ETFs are just what their name implies: baskets of securities that are traded, like individual stocks, on an exchange. Unlike regular open-end mutual funds, ETFs can be bought and sold throughout the trading day like any stock.
Most ETFs charge lower annual expenses than index mutual funds. However, as with stocks, one must pay a brokerage to buy and sell ETF units, which can be a significant drawback for those who trade frequently or invest regular sums of money.
They first came into existence in the USA in 1993. It took several years for them to attract public interest. But once they did, the volumes took off with a vengeance. Over the last few years more than $120 billion (as on June 2002) is invested in about 230 ETFs. About 60% of trading volumes on the American Stock Exchange are from ETFs. The most popular ETFs are QQQs (Cubes) based on the Nasdaq-100 Index, SPDRs (Spiders) based on the S&P 500 Index, iSHARES based on MSCI Indices and TRAHK (Tracks) based on the Hang Seng Index. The average daily trading volume in QQQ is around 89 million shares.
Their passive nature is a necessity: the funds rely on an arbitrage mechanism to keep the prices at which they trade roughly in line with the net asset values of their underlying portfolios. For the mechanism to work, potential arbitragers need to have full, timely knowledge of a fund’s holdings.
In essence, ETFs trade like stocks and therefore offer a degree of flexibility unavailable with traditional mutual funds. Specifically, investors can trade ETFs throughout the trading day as in stocks. In comparison, in a traditional mutual fund, investors can purchase units only at the fund’s NAV, which is published at the end of each trading day. In fact, investors cannot purchase ETFs at the closing NAV. This difference gives rise to an important advantage of ETFs over traditional funds: ETFs are immediately tradable and consequently, the risk of price differential between the time of investment and time of trade is substantially less in the case of ETFs.
ETFs are cheaper than traditional mutual funds and index funds in terms of fees. However, while investing in an ETF, an investor pays a commission to the broker. The tracking error of ETFs is generally lower than traditional index funds due to the “in-kind” creation / redemption facility and the low expense ratio. This “in-kind” creation / redemption facility ensures that long-term investors do not suffer at the cost of short-term investor activity.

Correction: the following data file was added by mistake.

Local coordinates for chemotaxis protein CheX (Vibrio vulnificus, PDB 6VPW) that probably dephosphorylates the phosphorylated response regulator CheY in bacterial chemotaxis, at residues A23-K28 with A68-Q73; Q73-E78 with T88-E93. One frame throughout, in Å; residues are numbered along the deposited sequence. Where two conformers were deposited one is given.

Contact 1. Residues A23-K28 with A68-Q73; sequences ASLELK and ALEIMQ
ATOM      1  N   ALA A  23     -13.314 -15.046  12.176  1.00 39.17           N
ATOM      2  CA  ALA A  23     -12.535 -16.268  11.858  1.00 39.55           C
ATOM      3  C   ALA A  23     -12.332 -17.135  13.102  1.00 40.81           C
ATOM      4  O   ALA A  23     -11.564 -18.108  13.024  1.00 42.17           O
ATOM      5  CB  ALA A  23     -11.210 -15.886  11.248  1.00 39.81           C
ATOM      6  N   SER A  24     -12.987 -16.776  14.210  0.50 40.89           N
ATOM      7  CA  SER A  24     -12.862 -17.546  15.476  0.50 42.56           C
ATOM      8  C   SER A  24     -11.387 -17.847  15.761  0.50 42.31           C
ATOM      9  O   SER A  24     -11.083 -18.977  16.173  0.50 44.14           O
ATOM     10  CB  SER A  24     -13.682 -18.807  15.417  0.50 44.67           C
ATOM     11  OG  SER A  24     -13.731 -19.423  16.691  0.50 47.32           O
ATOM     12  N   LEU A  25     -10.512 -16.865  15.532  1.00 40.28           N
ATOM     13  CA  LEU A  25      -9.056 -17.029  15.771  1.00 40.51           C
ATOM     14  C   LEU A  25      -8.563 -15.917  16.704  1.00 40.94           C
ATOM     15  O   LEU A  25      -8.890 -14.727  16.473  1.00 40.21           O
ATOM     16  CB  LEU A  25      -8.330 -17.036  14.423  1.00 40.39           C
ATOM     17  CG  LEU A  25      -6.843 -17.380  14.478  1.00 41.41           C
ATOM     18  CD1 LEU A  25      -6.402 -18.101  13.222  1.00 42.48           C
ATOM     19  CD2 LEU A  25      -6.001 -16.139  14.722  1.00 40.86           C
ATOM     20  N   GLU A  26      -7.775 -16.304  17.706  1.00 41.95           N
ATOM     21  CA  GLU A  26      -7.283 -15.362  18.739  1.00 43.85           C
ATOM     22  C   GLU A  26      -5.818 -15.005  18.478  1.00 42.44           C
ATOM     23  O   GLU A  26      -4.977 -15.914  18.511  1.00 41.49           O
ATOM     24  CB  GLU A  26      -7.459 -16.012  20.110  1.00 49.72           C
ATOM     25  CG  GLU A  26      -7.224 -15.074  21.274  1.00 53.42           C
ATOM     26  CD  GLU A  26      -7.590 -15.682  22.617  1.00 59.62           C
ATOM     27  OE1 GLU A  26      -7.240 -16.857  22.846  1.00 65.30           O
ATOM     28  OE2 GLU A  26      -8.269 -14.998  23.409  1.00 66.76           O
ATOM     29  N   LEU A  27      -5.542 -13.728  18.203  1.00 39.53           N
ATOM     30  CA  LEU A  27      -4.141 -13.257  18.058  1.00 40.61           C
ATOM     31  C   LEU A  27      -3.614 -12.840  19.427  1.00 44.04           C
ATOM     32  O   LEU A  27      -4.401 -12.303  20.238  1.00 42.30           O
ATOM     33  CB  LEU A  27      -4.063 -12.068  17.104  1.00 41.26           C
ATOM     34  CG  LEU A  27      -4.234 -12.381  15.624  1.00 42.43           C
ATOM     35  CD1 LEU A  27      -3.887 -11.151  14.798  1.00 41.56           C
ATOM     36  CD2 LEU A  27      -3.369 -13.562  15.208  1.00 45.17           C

ETFs can be bought / sold through trading terminals anywhere across the country. Table No. 1 presents a comparative view ETFs vis-à-vis other funds.
ETFs Vs. Open Ended Funds Vs. Close Ended Funds
Parameter Open Ended Fund Closed Ended Fund Exchange Traded Fund
Fund Size Flexible Fixed Flexible
NAV Daily Daily Real Time
Liquidity ProviderFund itself Stock Market Stock Market / Fund itself
Sale Price At NAV plus load, Significant Premium Very close to actual NAV of Scheme
if any / Discount to NAV
Availability Fund itself Through Exchange where listedThrough Exchange where listed / Fund
Portfolio Disclosure Monthly Monthly Daily/Real-time
Uses Equitising cash – Equitising Cash, Hedging, Arbitrage
Intra-Day Trading Not possible Expensive Possible at low cost
Applications of ETFs
* Efficient Trading : ETFs provide investors a convenient way to gain market exposure viz. an index that trades like a stock. In comparison to a stock, an investment in an ETF index product provides a diversified exposure to the market. Depending on the index, investors may obtain exposure to countries/ markets or sectors.
* Equitising Cash : Investors with idle cash in their portfolios may want to invest in a product tied to a market benchmark like an index as a temporary investment before deciding which stocks to buy or waiting for the right price.
* Managing Cash Flows : Investment managers who see regular inflows and outflows may use ETFs because of their liquidity and their ability to represent the market.
* Diversifying Exposure : If an investor is not sure about which particular stock to buy but likes the overall sector, investing in shares tied to an index or basket of stocks provides diversified exposure and reduces stock specific risk.
* Filling Gaps : ETFs tied to a sector or industry may be used to gain exposure to new and important sectors. Such strategies may also be used to reduce an overweight or increase an underweight sector.
* Shorting or Hedging : Investors who have a negative view on a market segment or specific sector may want to establish a short position to capitalize on that view. ETFs may be sold short against long stock holdings as a hedge against a decline in the market or specific sector.